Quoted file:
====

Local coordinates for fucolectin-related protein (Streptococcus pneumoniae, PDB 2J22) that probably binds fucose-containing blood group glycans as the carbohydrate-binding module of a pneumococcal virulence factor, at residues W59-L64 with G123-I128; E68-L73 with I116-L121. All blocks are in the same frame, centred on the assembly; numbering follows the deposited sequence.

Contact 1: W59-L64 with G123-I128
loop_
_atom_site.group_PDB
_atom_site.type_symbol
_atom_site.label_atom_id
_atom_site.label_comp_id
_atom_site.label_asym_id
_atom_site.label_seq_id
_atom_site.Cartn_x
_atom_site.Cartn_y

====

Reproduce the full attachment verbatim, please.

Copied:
Local coordinates for fucolectin-related protein (Streptococcus pneumoniae, PDB 2J22) that probably binds fucose-containing blood group glycans as the carbohydrate-binding module of a pneumococcal virulence factor, at residues W59-L64 with G123-I128; E68-L73 with I116-L121. All blocks are in the same frame, centred on the assembly; numbering follows the deposited sequence.

Contact 1: W59-L64 with G123-I128
loop_
_atom_site.group_PDB
_atom_site.type_symbol
_atom_site.label_atom_id
_atom_site.label_comp_id
_atom_site.label_asym_id
_atom_site.label_seq_id
_atom_site.Cartn_x
_atom_site.Cartn_y